This allows us to write autotests for any scenarios. For example, if a user made a purchase in a store, then requested a refund, which was split into six parts, and then the store requested a refund on that refund. To test such a scenario we simply send ourselves this message chain and check if everything was handled correctly on our end.

This process includes:

  • Checking values from hundreds of fields (the ones where DE-39 should be 51)
  • Checking the user's cash balances in our application at all stages, to a precision of 10 decimal places
  • Verification of records in the user's transaction history
  • Verification of all currencies involved in the conversion, if any
  • Checking of all rates, which were used for conversion, accurate to one billionth of a penny
  • Verification of the time taken by our system to process the transaction.

Let’s look further at the transaction time. Each company must obtain their licenses to work with Visa and Mastercard, and Wirex is no exception. The speed and stability of money transfers is key to the reputation of payment systems, so there are requirements which company must meet.

Visa and Mastercard constantly monitor all transactions. Firstly, any answer from our side to the payment system's request must come in a maximum of 2 seconds. Secondly, there must be a small percentage of rejected transactions because of our decision. That's why it is crucial to automate as many scenarios as possible and be sure that the system will respond to processing any of them quickly and correctly. Visa and Mastercard have strict requirements; if at any point the company does not meet them, the license is revoked.

Automating fiat remittances testing

As for automation, the entire QA backend is involved in developing the framework and writing autotests in our company. For example, I do it five days a week. We write them on .Net Core + NUnit. And on Fridays inside the Backend QA team, we do short sessions on sharing knowledge in automation, such as C# or new features of the product itself, which aren’t well known to those who have not participated in their testing.

We do not create test cases for those tests related to transaction processing since it’s simply impossible to verify them "manually". Before each new task, tech-analysts or product owners update the specification in Jira, groom it, and then prepare tasks with a detailed description for developers.

When the functionality is ready, it’s tested in a separate environment, and then the automation task is "raised" for QA, who writes the necessary autotests. After checking the pull-request with tests, new empty test cases are created in TestRail with names that match the names of tests in the code and status is set to Automated.

We also perform obligatory regression testing to ensure that the new functionality does not affect the old logic. If any autotests suddenly stop working, the release is blocked until the reason is found. Next, QA gives approval, then the Head of QA approves, and only then does the release of new functionality happen.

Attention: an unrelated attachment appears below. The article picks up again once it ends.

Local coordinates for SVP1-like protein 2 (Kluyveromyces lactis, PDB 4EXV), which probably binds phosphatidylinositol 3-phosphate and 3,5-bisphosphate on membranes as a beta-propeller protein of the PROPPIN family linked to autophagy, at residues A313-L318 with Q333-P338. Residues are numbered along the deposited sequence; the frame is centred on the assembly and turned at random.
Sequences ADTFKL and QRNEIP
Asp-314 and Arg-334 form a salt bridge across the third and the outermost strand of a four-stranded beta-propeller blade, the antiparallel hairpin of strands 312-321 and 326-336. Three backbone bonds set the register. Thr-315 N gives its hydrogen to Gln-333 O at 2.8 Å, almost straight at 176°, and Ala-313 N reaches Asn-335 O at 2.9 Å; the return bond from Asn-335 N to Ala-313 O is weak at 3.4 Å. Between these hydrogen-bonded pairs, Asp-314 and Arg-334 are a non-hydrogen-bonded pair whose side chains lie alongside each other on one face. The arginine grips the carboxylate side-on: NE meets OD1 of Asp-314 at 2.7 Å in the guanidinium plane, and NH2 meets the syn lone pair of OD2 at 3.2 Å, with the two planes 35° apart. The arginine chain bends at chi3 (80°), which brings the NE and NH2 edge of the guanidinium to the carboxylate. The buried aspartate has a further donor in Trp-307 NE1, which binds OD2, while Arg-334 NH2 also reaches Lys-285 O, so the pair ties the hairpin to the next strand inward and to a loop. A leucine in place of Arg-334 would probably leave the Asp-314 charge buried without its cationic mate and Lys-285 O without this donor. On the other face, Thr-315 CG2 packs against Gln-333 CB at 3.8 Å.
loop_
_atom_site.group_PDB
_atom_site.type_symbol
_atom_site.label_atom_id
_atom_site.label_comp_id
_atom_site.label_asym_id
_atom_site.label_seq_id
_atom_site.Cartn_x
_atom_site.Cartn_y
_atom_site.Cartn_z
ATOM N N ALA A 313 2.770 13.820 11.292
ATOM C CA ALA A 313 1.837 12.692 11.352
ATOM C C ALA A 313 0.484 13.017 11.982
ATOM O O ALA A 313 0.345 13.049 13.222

Features of creating autotests

Autotests covering transaction logic for Visa and Mastercard are very similar. Sometimes it happens that the code is 95% identical. In the past, people just copied the code of a test, creating two classes and two separate tests with almost identical codes. As you understand, the amount of code grows considerably in that case, and when the time comes to change something, we have to fix two tests at once.

We implemented an approach where all code for the test is written in a base class, while the tests themselves were declared in two other classes - one for Visa, the other for Mastercard, which were inherited from the base class. The base class itself has virtual properties that are overridden in the descendants. As a result, tests in most cases simply call the base class method, where all the logic was already implemented.

Since Wirex is a global product, and each country has different regulatory requirements, this approach is especially useful when it is necessary to write tests for three different regions. Instead of copying code three times, we have just one method in the base class.

As we have a microservice architecture, we decided to speed up our autotests for transaction checking by stopping any interactions with our public API. This approach allowed us to speed up the tests by almost half. In our tests, we now "go" directly to the internal API of those microservices responsible for card transactions and user accounts. And the public API is tested by other QAs in separate tests.

Additionally, there's a feature that can have a negative impact on the stability of autotests. Because cryptocurrency rates, like BTC/USD, change rather quickly, it can often happen that there was one asset price at the beginning of the test, but by the end of the test, it had time to change. As a result, the test will fail with the error, saying that the customer's account balance does not match after the transactions. It turns out that the test is correct but becomes so-called "floating" (when the test result changes under the influence of an external factor).

There are several options to handle this - you can use either cache rates or assign "lifetime" to each rate, so at the end of the test, we will check that the actual rate was used correctly, but it was changed just during the execution flow.

As an option, you can implement a rate "freezing" functionality. You will likely want to implement this as a separate microservice, which will "live" only in a test environment so that there is no chance it will be released to Production, but this is a slippery slope.

So, I tried to give a brief overview of the transaction structure from Visa and Mastercard, the testing approaches we use, and some of the pitfalls we faced when writing the autotests. Thanks to everyone who has read to the end.